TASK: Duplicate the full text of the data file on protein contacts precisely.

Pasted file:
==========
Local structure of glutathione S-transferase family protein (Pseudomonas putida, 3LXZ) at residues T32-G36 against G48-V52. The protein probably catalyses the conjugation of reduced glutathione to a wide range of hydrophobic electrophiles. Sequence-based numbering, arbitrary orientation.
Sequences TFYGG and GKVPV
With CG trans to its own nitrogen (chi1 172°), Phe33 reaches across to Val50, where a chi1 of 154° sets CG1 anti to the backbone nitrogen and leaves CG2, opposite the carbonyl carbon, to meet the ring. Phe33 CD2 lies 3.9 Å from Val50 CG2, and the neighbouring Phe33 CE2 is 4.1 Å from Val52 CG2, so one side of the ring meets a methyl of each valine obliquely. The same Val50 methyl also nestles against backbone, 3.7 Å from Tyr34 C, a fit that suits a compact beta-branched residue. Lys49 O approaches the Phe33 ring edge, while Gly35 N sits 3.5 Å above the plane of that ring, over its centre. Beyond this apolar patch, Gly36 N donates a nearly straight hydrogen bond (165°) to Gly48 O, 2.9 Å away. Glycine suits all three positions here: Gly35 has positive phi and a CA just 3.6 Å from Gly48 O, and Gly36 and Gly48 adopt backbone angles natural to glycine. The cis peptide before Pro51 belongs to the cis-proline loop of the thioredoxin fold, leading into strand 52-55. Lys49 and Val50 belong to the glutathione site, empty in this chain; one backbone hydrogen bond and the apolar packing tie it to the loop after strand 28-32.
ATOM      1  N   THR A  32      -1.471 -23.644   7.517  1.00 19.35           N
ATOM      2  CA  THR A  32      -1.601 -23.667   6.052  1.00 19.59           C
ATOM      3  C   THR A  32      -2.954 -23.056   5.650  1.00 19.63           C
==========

Local structure of glutathione S-transferase family protein (Pseudomonas putida, 3LXZ) at residues T32-G36 against G48-V52. The protein probably catalyses the conjugation of reduced glutathione to a wide range of hydrophobic electrophiles. Sequence-based numbering, arbitrary orientation.
Sequences TFYGG and GKVPV
With CG trans to its own nitrogen (chi1 172°), Phe33 reaches across to Val50, where a chi1 of 154° sets CG1 anti to the backbone nitrogen and leaves CG2, opposite the carbonyl carbon, to meet the ring. Phe33 CD2 lies 3.9 Å from Val50 CG2, and the neighbouring Phe33 CE2 is 4.1 Å from Val52 CG2, so one side of the ring meets a methyl of each valine obliquely. The same Val50 methyl also nestles against backbone, 3.7 Å from Tyr34 C, a fit that suits a compact beta-branched residue. Lys49 O approaches the Phe33 ring edge, while Gly35 N sits 3.5 Å above the plane of that ring, over its centre. Beyond this apolar patch, Gly36 N donates a nearly straight hydrogen bond (165°) to Gly48 O, 2.9 Å away. Glycine suits all three positions here: Gly35 has positive phi and a CA just 3.6 Å from Gly48 O, and Gly36 and Gly48 adopt backbone angles natural to glycine. The cis peptide before Pro51 belongs to the cis-proline loop of the thioredoxin fold, leading into strand 52-55. Lys49 and Val50 belong to the glutathione site, empty in this chain; one backbone hydrogen bond and the apolar packing tie it to the loop after strand 28-32.
ATOM      1  N   THR A  32      -1.471 -23.644   7.517  1.00 19.35           N
ATOM      2  CA  THR A  32      -1.601 -23.667   6.052  1.00 19.59           C
ATOM      3  C   THR A  32      -2.954 -23.056   5.650  1.00 19.63           C